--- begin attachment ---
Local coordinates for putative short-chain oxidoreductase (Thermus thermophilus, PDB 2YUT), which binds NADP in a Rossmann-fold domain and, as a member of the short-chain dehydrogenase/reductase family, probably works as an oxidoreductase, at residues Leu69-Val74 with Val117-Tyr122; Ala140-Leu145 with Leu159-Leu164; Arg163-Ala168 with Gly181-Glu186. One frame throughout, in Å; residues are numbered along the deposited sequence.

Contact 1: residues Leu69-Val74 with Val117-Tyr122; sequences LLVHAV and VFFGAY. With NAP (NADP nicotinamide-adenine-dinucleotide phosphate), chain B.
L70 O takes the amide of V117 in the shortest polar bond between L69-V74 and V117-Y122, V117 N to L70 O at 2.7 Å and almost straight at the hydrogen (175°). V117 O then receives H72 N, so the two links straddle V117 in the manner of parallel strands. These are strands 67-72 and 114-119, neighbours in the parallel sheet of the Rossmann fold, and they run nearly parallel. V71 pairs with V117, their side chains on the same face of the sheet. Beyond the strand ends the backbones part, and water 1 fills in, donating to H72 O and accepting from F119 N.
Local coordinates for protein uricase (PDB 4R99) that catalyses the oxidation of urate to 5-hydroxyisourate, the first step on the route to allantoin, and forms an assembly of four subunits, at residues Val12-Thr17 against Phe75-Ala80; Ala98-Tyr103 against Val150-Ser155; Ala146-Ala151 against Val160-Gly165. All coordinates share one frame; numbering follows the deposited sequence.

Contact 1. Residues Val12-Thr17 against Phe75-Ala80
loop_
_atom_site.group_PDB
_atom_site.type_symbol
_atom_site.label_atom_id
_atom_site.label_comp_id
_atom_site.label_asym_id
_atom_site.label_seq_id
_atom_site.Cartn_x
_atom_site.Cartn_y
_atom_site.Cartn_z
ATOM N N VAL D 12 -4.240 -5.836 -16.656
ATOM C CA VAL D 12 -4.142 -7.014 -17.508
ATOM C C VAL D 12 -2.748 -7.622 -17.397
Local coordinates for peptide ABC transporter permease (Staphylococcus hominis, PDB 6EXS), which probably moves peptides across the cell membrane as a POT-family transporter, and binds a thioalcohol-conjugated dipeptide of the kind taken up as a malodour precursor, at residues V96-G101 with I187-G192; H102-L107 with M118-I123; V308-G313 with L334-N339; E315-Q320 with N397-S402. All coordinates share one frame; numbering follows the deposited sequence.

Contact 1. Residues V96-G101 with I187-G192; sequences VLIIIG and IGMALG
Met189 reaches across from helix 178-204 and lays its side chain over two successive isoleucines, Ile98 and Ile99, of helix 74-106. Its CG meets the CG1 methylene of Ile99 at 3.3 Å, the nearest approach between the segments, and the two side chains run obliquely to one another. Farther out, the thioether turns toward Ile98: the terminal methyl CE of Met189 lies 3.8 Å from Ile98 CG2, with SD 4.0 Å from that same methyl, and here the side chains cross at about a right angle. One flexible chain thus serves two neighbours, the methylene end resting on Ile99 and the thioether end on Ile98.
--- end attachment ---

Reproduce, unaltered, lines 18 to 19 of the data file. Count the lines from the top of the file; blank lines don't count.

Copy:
ATOM C C VAL D 12 -2.748 -7.622 -17.397
Local coordinates for peptide ABC transporter permease (Staphylococcus hominis, PDB 6EXS), which probably moves peptides across the cell membrane as a POT-family transporter, and binds a thioalcohol-conjugated dipeptide of the kind taken up as a malodour precursor, at residues V96-G101 with I187-G192; H102-L107 with M118-I123; V308-G313 with L334-N339; E315-Q320 with N397-S402. All coordinates share one frame; numbering follows the deposited sequence.